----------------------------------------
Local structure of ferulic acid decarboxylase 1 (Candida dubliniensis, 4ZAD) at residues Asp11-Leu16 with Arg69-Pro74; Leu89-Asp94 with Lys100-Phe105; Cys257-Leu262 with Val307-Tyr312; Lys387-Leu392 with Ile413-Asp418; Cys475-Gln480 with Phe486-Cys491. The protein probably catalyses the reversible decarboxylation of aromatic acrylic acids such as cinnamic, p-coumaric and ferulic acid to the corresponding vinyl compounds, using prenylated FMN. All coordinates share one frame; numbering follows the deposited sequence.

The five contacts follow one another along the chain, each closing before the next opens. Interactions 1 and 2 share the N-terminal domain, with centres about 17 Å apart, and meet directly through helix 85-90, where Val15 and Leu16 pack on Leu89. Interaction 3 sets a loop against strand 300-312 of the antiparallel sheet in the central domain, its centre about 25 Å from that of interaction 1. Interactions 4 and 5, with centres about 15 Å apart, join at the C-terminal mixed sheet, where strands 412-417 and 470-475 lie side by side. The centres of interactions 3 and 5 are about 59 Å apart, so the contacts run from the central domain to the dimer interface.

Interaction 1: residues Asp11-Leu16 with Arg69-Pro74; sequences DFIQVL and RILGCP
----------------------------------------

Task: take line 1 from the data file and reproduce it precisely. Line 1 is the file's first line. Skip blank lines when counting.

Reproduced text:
Local structure of ferulic acid decarboxylase 1 (Candida dubliniensis, 4ZAD) at residues Asp11-Leu16 with Arg69-Pro74; Leu89-Asp94 with Lys100-Phe105; Cys257-Leu262 with Val307-Tyr312; Lys387-Leu392 with Ile413-Asp418; Cys475-Gln480 with Phe486-Cys491. The protein probably catalyses the reversible decarboxylation of aromatic acrylic acids such as cinnamic, p-coumaric and ferulic acid to the corresponding vinyl compounds, using prenylated FMN. All coordinates share one frame; numbering follows the deposited sequence.